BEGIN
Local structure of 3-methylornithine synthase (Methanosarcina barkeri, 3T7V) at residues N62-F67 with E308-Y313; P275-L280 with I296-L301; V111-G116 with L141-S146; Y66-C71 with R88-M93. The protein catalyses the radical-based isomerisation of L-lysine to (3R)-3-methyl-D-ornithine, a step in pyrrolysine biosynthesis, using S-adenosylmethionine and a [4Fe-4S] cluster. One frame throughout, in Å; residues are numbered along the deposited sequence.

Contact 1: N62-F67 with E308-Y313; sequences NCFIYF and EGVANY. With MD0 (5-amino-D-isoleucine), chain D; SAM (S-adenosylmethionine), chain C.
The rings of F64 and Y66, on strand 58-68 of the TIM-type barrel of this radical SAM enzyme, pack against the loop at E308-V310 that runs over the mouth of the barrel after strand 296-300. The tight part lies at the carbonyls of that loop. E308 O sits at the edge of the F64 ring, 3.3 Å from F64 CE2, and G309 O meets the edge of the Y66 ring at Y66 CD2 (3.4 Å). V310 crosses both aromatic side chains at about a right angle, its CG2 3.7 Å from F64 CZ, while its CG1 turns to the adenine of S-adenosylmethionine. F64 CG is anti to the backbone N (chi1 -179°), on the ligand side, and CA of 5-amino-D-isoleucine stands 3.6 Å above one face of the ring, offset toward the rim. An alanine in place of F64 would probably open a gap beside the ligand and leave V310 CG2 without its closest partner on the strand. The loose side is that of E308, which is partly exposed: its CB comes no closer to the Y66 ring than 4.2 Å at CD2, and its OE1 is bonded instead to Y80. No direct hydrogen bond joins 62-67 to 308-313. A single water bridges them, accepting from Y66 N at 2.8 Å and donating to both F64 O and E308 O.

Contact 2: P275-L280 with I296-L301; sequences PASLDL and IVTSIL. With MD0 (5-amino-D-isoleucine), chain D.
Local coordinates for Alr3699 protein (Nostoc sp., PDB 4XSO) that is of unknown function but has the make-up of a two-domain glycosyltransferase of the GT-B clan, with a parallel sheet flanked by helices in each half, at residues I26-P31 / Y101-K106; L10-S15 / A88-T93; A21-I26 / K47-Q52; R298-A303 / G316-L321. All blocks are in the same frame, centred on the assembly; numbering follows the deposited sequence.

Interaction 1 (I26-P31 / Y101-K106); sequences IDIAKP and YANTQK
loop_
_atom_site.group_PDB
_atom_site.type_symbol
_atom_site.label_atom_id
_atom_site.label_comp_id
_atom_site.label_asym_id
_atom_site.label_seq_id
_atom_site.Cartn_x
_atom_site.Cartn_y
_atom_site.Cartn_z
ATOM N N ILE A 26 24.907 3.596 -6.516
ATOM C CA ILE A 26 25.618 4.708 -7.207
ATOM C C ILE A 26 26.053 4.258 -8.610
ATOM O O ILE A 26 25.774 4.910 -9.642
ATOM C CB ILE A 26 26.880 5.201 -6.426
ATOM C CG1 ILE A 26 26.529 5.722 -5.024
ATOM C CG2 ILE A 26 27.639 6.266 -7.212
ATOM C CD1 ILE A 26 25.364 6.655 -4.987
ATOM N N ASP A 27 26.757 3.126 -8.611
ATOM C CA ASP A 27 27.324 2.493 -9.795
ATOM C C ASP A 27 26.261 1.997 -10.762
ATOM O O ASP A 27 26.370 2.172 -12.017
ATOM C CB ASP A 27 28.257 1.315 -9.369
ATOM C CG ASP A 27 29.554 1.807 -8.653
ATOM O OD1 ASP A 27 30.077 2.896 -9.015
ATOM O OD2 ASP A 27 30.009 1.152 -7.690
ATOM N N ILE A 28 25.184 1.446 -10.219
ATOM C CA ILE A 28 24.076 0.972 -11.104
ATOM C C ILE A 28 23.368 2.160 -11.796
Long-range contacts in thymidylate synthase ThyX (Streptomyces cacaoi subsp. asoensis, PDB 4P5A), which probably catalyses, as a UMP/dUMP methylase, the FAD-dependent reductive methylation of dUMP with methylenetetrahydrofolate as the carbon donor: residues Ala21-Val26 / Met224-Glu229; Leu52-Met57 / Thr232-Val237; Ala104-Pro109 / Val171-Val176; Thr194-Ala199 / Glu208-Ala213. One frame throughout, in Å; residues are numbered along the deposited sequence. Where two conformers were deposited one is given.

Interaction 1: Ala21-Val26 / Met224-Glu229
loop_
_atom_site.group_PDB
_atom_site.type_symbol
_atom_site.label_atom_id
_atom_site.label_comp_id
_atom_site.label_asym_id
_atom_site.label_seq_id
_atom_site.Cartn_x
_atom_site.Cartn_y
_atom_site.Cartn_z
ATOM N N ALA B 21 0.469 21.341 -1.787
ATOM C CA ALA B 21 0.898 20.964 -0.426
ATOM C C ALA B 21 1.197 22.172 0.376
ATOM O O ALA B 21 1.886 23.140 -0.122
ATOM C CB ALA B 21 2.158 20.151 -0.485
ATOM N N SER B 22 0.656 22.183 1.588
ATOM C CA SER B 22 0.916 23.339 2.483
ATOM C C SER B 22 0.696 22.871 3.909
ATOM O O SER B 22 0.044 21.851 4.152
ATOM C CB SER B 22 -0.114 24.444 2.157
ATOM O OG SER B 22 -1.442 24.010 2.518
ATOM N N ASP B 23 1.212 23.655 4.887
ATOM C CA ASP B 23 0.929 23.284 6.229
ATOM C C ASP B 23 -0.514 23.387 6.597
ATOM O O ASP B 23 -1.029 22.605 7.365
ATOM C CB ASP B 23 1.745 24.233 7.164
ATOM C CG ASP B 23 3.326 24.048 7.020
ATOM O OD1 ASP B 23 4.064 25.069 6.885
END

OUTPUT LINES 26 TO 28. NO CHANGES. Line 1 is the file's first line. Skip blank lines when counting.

ATOM C CA ASP A 27 27.324 2.493 -9.795
ATOM C C ASP A 27 26.261 1.997 -10.762
ATOM O O ASP A 27 26.370 2.172 -12.017